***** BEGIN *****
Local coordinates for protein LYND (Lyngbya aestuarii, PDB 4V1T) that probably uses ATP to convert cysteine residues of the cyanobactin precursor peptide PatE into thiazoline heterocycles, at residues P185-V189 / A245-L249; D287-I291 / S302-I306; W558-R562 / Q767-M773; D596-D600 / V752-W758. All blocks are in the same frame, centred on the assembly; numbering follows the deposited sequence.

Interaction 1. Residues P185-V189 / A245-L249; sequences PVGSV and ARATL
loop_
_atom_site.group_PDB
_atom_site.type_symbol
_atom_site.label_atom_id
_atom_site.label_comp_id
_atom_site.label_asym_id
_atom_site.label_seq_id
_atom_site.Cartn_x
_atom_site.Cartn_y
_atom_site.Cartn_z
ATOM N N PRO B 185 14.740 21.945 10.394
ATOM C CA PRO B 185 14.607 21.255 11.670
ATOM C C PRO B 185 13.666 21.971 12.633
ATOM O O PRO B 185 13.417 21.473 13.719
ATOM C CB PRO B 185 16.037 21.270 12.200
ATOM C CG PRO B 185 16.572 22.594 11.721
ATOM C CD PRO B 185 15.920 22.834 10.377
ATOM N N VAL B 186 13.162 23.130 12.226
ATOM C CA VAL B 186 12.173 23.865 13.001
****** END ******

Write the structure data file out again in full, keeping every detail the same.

Local coordinates for protein LYND (Lyngbya aestuarii, PDB 4V1T) that probably uses ATP to convert cysteine residues of the cyanobactin precursor peptide PatE into thiazoline heterocycles, at residues P185-V189 / A245-L249; D287-I291 / S302-I306; W558-R562 / Q767-M773; D596-D600 / V752-W758. All blocks are in the same frame, centred on the assembly; numbering follows the deposited sequence.

Interaction 1. Residues P185-V189 / A245-L249; sequences PVGSV and ARATL
loop_
_atom_site.group_PDB
_atom_site.type_symbol
_atom_site.label_atom_id
_atom_site.label_comp_id
_atom_site.label_asym_id
_atom_site.label_seq_id
_atom_site.Cartn_x
_atom_site.Cartn_y
_atom_site.Cartn_z
ATOM N N PRO B 185 14.740 21.945 10.394
ATOM C CA PRO B 185 14.607 21.255 11.670
ATOM C C PRO B 185 13.666 21.971 12.633
ATOM O O PRO B 185 13.417 21.473 13.719
ATOM C CB PRO B 185 16.037 21.270 12.200
ATOM C CG PRO B 185 16.572 22.594 11.721
ATOM C CD PRO B 185 15.920 22.834 10.377
ATOM N N VAL B 186 13.162 23.130 12.226
ATOM C CA VAL B 186 12.173 23.865 13.001